Sunday, December 10, 2006

Who owns the DNA of indigenous peoples?

An article in today's New York Times explores issues surrounding a National Geographic Society project to collect DNA from indigenous groups around the world.  One of the project goals is to map prehistoric migration patterns.   Scientists have collected DNA samples from members of indigenous groups in many parts of the world, but a controversy has accompanied collection efforts from Alaskan natives.  Amy Harmon, DNA Gatherers Hit Snag: Tribes Don’t Trust Them, N.Y. Times, Dec. 10, 2006
I recommend the entire article. Here are a few excerpts:

At issue is whether scientists who need DNA from aboriginal populations to fashion a window on the past are underselling the risks to present-day donors. Geographic origin stories told by DNA can clash with long-held beliefs, threatening a world view some indigenous leaders see as vital to preserving their culture.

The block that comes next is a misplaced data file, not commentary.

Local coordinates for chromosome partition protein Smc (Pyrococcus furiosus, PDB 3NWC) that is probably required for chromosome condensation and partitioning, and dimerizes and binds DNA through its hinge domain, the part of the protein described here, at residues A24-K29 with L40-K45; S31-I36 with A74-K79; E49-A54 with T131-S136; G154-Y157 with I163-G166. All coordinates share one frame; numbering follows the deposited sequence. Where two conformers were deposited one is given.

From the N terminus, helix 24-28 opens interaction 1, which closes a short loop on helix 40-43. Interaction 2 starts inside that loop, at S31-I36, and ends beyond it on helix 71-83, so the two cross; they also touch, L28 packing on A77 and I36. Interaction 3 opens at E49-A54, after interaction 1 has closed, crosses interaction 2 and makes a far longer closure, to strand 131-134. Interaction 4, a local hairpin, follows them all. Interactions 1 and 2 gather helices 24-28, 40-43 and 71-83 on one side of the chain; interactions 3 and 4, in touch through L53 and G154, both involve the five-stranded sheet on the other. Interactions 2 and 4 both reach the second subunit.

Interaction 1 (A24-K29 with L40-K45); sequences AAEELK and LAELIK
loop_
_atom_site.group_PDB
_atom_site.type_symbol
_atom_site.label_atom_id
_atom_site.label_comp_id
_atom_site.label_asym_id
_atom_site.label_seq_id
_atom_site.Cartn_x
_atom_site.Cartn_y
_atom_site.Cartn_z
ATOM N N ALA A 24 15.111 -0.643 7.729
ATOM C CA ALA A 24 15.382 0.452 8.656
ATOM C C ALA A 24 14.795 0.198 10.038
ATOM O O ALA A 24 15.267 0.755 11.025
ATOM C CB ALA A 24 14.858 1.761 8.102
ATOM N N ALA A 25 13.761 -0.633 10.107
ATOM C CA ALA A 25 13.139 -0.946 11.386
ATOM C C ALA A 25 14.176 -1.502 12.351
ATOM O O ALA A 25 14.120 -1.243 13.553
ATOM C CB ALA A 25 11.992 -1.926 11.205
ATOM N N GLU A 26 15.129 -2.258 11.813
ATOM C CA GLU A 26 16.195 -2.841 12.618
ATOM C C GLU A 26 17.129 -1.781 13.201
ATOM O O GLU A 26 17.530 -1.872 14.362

They argue that genetic ancestry information could also jeopardize land rights and other benefits that are based on the notion that their people have lived in a place since the beginning of time. . . .

The first large effort to collect indigenous DNA since federal financing was withdrawn from a similar proposal amid indigenous opposition in the mid-1990s, the Genographic Project has drawn quiet applause from many geneticists for resurrecting scientific ambitions that have grown more pressing. As indigenous groups intermarry and disperse at an ever-accelerating pace, many scientists believe the chance to capture human history is fast disappearing. . .

In May, project officials held a stormy meeting in New York with the indigenous rights group Cultural Survival while protestors carried signs reading “National Geographic Sucks Indigenous Blood.” Shortly after, the United Nations Permanent Forum on Indigenous Issues recommended suspending the project.

Jim Smith

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